Public Support

A Periodic Payment Option Has Board Political and Public Support

Providing an option for periodic payments has bipartisan support. The national discussion about the virtues of periodic payments of the EITC has been going on for some time, with support from both conservative and progressive thought leaders, and both Republicans and Democrats in Congress. Below is a partial list of recent proposals to include a periodic option:

  • The American Enterprise Institute, in a 2017 paper, proposed to model EITC payment on the periodic payment option in the Affordable Care Act; 
  • The Center for American Progress, in a 2014 report, argued for a provision in the EITC that would allow workers to receive a portion of their credit ahead of tax time through their paychecks; 
  • The House Budget Committee, chaired by then-Speaker Paul Ryan, endorsed periodic payments in 2014 to improve simplicity and delivery of the EITC; 
  • Several Democratic lawmakers and 2020 presidential candidates have recently proposed EITC expansions featuring a monthly payment option, including: Sen. Harris (LIFT Act); Sen. Booker (Rise Credit); Rep. Moore (WRCR Act), Rep. Tlaib (BOOST Act, endorsed by Sen. Sanders); Rep. Watson Coleman (EITC Modernization Act); Sec. Julian Castro (Working Families First Credit); Sen. Bennet; and Mayor Bloomberg.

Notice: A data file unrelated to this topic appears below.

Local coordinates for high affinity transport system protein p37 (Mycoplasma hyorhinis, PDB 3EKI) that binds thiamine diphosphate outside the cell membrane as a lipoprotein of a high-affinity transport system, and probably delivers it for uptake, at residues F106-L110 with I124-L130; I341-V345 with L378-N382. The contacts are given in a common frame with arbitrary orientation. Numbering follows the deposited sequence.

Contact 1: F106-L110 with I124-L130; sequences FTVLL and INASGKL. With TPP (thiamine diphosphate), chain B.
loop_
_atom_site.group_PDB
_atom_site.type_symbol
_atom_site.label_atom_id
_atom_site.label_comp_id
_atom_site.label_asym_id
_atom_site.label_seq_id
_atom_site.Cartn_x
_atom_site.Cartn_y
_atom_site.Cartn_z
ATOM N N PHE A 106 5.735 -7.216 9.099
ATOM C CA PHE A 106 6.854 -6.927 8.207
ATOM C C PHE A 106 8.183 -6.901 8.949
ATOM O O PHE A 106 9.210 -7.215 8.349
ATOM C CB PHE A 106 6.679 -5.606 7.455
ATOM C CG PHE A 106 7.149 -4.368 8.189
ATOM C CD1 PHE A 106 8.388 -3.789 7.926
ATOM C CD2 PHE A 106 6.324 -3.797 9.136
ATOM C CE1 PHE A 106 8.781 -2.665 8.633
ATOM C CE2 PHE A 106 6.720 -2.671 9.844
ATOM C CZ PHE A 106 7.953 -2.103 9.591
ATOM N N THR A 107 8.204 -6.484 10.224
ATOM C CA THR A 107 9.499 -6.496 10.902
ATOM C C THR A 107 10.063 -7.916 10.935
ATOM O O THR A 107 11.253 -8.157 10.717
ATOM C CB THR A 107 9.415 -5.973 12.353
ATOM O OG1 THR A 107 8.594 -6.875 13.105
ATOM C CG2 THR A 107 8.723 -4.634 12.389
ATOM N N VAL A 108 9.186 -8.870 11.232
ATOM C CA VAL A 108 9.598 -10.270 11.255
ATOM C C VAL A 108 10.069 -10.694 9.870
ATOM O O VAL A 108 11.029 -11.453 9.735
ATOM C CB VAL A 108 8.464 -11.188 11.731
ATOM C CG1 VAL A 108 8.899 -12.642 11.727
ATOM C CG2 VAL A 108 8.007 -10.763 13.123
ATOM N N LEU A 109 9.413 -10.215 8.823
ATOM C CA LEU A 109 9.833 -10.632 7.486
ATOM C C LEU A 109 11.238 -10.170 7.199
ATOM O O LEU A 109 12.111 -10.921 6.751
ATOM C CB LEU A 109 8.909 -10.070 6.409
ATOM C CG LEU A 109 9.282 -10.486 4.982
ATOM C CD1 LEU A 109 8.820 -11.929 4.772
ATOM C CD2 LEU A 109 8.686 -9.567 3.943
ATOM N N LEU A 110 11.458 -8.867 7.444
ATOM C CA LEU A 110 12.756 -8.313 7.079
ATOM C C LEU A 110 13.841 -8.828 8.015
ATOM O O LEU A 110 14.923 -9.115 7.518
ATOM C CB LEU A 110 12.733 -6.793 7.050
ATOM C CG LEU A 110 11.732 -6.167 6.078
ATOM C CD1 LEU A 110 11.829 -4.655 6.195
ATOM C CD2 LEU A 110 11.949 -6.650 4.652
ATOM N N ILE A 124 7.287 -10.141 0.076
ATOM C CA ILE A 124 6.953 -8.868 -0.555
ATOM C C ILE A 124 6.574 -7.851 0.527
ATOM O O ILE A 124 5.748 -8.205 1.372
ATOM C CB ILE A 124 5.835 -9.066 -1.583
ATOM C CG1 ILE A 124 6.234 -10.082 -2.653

Recipients in a pilot overwhelmingly preferred periodic payments to lump sums. A recent experiment where recipients actually got periodic payments revealed that they strongly prefer it to the status quo. At the end of the Chicago periodic payment pilot described above, nine in ten recipients expressed a preference for the periodic payment model over a single lump sum. Most recipients also reported experiencing less stress in meeting monthly expenses.